Meanwhile, a six month series of talks on drug safety between China's State Food and Drug Administration (SFDA) and the US Food and Drug Administration (FDA) may soon bear fruit. Effective 1 January 2008, the SFDA will no longer tolerate the detection of any "severe defects" during a GMP accreditation process, meaning that such a finding will result in automatic failure, it was reported in Chinese news outlet Xinhua. Under the current system, certification is still granted if less than three severe defects are discovered during the manufacturing process, as long as the problem(s) are rectified within the required time limit. An example of one such severe defect is falsifying application documents, although the SFDA did not elaborate any further. The agency did say that the revised standards will contain 259 articles, an increase of 34, and the number of articles that are now considered "key" will also jump from 56 to 92. An SFDA spokesperson told Xinhua that the changes mainly relate to matters of staff qualifications, production process, quality control and document verification. It has only been since 2004 that China has required all its pharmaceutical manufacturers to comply with GMP regulations at all - before this, the country had introduced GMP certification in 1998, but did not insisted upon adherence. However, despite this earlier attempt at a regulatory crack down, China continues to be centre of numerous health and safety scares around the world and at home, involving pharmaceutical substances manufactured in the country. Many will be hoping that the SFDA's latest attempt at regulatory scrutiny on its drug makers will significantly raise the bar for gaining the coveted GMP certification and in turn, the quality of the medicines its producers churn out. Not least the FDA, which has been copping much criticism of late for its failure to inspect even a fraction of the foreign drug manufacturing facilities that export to the US. This is a worrying scenario, considering that 75-80 per cent of all active pharmaceutical ingredients (APIs) used by US drug manufacturers are now imported, mainly from India and China, along with 40 per cent of finished dosage forms from various global locations. According to a recently-released Government Accountability Office (GAO) audit report, China, which has the largest number of drug manufacturers eligible for FDA inspection (714) is earmarked for only 13 regulatory visits by the FDA this year, meaning only less than 2 per cent of the country's drug exporters will have their facilities examined. As mentioned earlier, it is China of all places that should be subject to particular regulatory scrutiny due to its abominable track record on unsafe and counterfeit drug products, along with a smattering of corruption amongst some of the country's high-ranking regulatory officials. However, it appears that progress is slowly being made. The FDA's department of human Health Services (HHS) has been involved in a series of bilateral meetings with its Chinese counterparts over the past few months in a bid to tackle the safety issue. US food and drug regulators raised elevated concerns with China over the safety of its imports in May and requested "rapid action" over the establishment of better cooperation; better information; and establishment and enforcement of "regulations that we can understand, with which we agree and in which we feel confident". "Our US regulatory agencies are concerned about what they see as an insufficient infrastructure across the board in China to assure the safety, quality and effectiveness of many products exported to the United States", HHS secretary Mike Leavitt said in a statement in July. "I am hopeful that we can achieve two, strong, action-oriented documents by December". This timeline is looking likely - last week the SFDA announced that the two countries will indeed seal a pact next month to cooperate on and improve drug safety. Meanwhile, well aware of its dubious international reputation, the GMP clamp down is only the latest in a number of initiatives the agency has been launching all year in an attempt to revere itself in the eyes of the international community. In September the SFDA released a draft plan that would require manufacturers to recall drugs as early as 24 hours after they are discovered to be unsafe. It also pledged to place a particular emphasis on the scrutiny of the manufacturing of injectable drug products by upping the number of its staff at such production sites, along with a crack down on wholesalers and distributors of pharmaceutical ingredients, checking the licenses of anyone who started operating as of 2006, and will also carefully monitor those involved at all stages of the supply chain of highly restricted substances. Prior to this, China announced an initial $1.7bn (€1.2bn) investment to bolster its currently questionable ability to effectively monitor the quality of the food and drugs manufactured within its borders. And in June, China's top administrative body, the State Council, announced a series of regulatory reforms, vowing to place new controls on drug (and food) imports and exports by 2010 and to increase the proportion of such products that are subject to random inspections to 80 per cent - currently the figure is only 30 per cent.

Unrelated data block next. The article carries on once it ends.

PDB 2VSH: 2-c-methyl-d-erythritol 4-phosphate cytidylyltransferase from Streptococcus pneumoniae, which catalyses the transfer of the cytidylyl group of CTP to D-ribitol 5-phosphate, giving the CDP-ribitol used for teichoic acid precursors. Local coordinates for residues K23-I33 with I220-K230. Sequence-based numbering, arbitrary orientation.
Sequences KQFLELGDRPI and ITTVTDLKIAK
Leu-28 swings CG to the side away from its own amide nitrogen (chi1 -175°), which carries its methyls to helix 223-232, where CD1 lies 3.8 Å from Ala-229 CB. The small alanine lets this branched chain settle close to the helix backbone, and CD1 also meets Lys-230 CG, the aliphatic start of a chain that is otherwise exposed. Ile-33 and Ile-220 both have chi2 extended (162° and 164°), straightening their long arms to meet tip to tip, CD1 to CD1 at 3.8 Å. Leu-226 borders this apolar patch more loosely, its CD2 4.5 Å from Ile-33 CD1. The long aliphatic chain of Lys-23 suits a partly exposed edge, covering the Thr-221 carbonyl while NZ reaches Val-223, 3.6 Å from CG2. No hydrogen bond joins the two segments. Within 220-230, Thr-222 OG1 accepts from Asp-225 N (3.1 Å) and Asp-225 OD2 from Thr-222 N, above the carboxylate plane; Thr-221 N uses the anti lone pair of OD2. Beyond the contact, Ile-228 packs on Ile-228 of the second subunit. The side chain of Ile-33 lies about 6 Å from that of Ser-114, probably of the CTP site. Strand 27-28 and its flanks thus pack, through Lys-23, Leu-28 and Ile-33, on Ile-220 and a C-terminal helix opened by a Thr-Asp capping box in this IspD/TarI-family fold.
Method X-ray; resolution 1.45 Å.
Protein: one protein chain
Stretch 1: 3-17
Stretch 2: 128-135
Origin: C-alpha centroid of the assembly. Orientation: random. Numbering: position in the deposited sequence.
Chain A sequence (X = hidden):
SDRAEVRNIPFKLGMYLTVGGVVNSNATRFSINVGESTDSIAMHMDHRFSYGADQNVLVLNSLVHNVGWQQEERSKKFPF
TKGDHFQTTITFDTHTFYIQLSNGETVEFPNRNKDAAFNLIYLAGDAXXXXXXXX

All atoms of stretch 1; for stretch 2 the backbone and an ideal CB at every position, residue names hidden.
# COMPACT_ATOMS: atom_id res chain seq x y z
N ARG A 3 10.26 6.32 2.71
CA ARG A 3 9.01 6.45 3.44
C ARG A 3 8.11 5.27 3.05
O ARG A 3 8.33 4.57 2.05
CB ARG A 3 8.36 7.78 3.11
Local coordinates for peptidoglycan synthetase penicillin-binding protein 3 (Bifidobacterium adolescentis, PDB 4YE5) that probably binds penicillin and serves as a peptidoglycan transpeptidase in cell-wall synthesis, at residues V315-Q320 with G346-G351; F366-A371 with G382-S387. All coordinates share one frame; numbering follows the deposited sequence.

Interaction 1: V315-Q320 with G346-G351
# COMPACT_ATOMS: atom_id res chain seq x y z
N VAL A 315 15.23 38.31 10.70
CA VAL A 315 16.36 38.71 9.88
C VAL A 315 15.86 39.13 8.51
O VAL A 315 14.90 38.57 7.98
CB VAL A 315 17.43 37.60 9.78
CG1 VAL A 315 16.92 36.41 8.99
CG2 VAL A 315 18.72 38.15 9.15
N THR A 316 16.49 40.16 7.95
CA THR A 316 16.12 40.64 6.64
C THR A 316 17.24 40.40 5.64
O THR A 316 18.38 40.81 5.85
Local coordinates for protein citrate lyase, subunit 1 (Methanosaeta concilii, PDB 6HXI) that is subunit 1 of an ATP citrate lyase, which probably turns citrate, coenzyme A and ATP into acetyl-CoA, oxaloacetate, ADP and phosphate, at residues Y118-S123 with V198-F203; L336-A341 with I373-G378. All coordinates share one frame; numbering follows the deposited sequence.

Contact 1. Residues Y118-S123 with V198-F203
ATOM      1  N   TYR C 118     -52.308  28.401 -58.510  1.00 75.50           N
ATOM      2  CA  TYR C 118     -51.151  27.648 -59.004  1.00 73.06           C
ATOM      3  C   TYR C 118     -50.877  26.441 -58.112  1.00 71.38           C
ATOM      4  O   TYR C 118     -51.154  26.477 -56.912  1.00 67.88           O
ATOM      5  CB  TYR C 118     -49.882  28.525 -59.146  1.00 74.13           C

In its reform efforts, the country is facing a mountainous task, however, it is a mountain well worth the climb.